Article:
Telecommunication equipment manufacturers Nokia and Ericsson are leaving the Russian market at the end of the year, and their departure may seriously undermine the country’s mobile communications networks, Reuters writes.
Industry sources said Russian mobile users are likely to experience slower uploads and downloads, more dropped calls and connection difficulties, and disruptions as operators are unable to update or repair software and physical spare parts run out.
Ericsson and Nokia, which together serve nearly 50% of Russia’s base stations, make everything from antennas to equipment that connects optical cables. Also, companies provide software that allows different parts of a telecommunications network to function together.
Carl Mellander, CFO of Ericsson, said to Reuters that the moment has come when the sanctions take effect in full, and the exceptions are no longer relevant. Nokia’s CEO also confirmed that the company’s exit from the Russian market will be complete and that it will no longer be supplied with anything.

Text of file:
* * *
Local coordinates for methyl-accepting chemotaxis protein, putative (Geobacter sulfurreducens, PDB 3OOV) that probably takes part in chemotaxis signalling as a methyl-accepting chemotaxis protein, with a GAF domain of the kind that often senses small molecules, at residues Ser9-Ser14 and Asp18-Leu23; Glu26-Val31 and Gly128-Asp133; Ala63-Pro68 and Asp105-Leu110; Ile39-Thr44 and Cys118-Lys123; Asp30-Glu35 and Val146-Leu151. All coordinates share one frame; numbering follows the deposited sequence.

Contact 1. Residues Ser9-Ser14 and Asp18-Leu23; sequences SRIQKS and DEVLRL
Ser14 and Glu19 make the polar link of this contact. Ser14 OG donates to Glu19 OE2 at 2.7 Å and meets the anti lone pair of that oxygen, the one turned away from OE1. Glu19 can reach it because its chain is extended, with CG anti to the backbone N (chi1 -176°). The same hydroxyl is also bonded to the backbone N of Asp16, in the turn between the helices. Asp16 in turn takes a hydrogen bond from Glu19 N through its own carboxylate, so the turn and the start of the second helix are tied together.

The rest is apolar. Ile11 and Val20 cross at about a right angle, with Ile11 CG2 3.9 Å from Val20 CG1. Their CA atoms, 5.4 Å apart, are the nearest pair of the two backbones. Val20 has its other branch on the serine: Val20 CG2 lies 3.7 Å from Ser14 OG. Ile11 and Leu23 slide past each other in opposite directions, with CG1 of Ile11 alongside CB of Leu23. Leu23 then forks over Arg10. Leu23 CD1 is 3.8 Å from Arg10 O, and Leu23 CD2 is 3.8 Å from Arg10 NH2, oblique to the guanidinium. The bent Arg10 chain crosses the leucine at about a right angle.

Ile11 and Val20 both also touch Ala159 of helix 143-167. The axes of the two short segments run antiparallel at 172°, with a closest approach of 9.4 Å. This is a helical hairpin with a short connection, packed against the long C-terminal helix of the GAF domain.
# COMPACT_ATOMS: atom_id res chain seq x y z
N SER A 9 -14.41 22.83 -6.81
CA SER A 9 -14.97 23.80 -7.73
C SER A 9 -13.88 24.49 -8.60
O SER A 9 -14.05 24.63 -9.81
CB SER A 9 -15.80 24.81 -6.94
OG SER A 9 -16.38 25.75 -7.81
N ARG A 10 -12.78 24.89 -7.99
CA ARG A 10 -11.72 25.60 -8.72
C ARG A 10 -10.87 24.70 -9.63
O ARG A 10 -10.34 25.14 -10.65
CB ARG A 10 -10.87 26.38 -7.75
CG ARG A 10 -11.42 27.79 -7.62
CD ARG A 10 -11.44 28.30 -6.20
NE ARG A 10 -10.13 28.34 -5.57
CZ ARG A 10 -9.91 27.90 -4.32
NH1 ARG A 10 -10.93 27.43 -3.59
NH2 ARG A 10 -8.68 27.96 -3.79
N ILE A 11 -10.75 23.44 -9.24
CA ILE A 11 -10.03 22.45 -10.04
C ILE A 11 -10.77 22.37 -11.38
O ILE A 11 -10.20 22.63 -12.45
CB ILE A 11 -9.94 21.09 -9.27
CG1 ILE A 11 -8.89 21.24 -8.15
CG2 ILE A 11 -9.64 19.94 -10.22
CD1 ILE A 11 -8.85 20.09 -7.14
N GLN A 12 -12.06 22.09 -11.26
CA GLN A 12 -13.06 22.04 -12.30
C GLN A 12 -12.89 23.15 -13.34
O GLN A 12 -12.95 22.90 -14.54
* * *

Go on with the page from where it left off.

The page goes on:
So far, the Russian economy has coped with the sanctions imposed on it, but the departure of telecommunication equipment manufacturers could have a profound effect on Russians’ daily lives, making even simple activities like making phone calls difficult.
Russia has not given comments on this, but its telecommunications operators are reportedly already signing contracts to buy 1,45 billion dollars worth of Russian-made equipment.
Although Russia has turned more towards domestic companies in recent years, the departure of foreign manufacturers will set Russian mobile communications back several decades. The head of the IT news portal ComNews, Leonid Konik, stated that a situation may arise when mobile communications are available only in cities and the wealthiest areas.
Chinese telecommunications equipment maker Huawei will no longer sell new equipment to Russia but will continue to update its software and perform maintenance work.
The biggest problem for mobile operators will be keeping the network up and running without the ability to update or fix the software, as neither Nokia nor Ericsson will offer updates anymore. It is the software that allows the different parts of the network to connect and ensure that it works as intended.
Russia purchased equipment stocks and started doing so already in February and March before the Western sanctions came into force, but this will not be enough to keep mobile networks functioning normally.